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By Steve Inskeep
Jacksonland is an American story, a tragedy. It is about greed, white man’s destiny, struggle and death. It is a story not well known and one everyone should hear.
As the title suggests, Steve Inskeep, co-host of NPR’s “Morning Edition,” writes about the presidency of Andrew Jackson. Yet the book is more than your traditional presidential biography.
Jacksonland is a narrative about the plight of the Native American. It is a story focused on the Cherokee Tribe and how the American government purloined Cherokee lands and removed the tribal citizens westward en masse. Jacksonland is a story of how one population was forcefully cordoned off from the American Democracy experiment.
Inskeep begins this American story with the friendship between war hero, General Andrew Jackson, and his military compatriot and Cherokee chief, John Ross. These wartime comrades soon become enemies.
After winning a contentious election for the presidency of the United States in 1829, Jackson began to implement his initiative to expel Native Americans from Florida, Tennessee, Georgia and Alabama. He intended to relocate them in the western territories, grabbing their land for white settlers.
Jackson promised his compatriot John Ross, a mixed-race Cherokee politician, that the indigenous populations would receive all the benefits afforded countrymen if only the tribes adopted the “civilized ways” of white Americans.
In keeping with politics, it was a promise not kept.
The Cherokee were instead commanded to voluntarily leave their farms and communities, which had been their homes for generations. John Ross took the Cherokee’s battle to the United States Supreme Court and won!
However, President Jackson chose to ignore the court’s decision. Native Americans in Tennessee and Georgia were forcibly removed from their homes at gunpoint, crowded into internment camps before being loaded into train boxcars and barges for involuntarily transport to the undeveloped wilderness.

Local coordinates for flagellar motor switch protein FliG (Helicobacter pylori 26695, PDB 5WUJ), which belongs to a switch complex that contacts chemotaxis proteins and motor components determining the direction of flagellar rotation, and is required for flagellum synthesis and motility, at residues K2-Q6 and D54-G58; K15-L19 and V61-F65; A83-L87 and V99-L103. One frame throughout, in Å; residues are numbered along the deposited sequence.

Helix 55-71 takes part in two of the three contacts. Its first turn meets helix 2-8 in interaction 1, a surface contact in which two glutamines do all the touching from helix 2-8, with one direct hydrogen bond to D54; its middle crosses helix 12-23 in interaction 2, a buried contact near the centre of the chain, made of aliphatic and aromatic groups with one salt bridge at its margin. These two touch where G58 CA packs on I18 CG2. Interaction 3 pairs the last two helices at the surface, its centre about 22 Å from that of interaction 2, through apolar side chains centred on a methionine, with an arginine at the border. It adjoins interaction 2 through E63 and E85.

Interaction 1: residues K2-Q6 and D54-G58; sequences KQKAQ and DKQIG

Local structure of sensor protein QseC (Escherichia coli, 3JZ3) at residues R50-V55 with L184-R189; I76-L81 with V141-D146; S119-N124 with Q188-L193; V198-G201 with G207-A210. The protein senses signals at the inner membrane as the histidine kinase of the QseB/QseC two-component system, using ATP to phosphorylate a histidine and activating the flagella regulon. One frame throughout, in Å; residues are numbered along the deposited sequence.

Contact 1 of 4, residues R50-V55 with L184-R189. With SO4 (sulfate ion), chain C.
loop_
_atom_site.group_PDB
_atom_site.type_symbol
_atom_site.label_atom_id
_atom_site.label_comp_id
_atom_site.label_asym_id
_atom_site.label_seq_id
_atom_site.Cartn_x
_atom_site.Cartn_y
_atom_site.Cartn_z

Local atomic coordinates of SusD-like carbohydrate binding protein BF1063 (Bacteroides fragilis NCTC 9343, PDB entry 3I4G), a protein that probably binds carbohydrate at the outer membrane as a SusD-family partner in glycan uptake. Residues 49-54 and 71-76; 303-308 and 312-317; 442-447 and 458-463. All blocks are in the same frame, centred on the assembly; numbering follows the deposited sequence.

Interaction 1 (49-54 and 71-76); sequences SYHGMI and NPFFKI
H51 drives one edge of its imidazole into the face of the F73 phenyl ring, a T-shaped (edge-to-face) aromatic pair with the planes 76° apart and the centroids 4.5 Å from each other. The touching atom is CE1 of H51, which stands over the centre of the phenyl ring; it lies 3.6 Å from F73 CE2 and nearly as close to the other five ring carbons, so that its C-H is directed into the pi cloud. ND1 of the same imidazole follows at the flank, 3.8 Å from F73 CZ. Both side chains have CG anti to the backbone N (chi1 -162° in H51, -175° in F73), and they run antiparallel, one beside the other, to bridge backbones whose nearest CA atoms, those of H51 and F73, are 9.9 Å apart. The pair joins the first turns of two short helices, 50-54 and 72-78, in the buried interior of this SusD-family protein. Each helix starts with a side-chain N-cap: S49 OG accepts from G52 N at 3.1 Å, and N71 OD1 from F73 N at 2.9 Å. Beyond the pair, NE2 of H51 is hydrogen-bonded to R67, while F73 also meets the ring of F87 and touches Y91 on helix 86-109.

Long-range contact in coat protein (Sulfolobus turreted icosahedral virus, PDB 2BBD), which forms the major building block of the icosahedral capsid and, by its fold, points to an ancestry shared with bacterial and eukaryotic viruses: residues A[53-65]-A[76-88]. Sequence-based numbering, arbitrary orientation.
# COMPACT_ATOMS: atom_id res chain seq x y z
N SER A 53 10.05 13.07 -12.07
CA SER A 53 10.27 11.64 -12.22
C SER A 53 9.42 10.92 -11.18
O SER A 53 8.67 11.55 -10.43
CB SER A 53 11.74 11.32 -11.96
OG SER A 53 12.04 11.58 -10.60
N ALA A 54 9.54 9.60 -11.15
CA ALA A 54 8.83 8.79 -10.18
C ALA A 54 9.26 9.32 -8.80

A missionary, who lived among the Cherokees, described them as “prisoners who had been hurled from comfortable circumstances into abject poverty.” Many were forced to walk hundreds of miles. The internment camps were death traps and thousands died there from starvation. Thousands more died during the march westward from epidemic diseases. It was America’s Holocaust.
While this tragedy contemporaneously unfolded during the time of slavery, the country was rather immune to the plight of the Native American and their relocation. There were some parallel movements to abolition movement that sought to protect the Native American, but their violent and forceful relocation does not receive the same coverage and condemnation in American history books.
Jacksonland provides an in-depth look at the oft overlooked and forgotten plight of Native Americans in the United States. If you are a history buff and concerned about the stories not told publicly, then Inskeep’s Jacksonland is for you.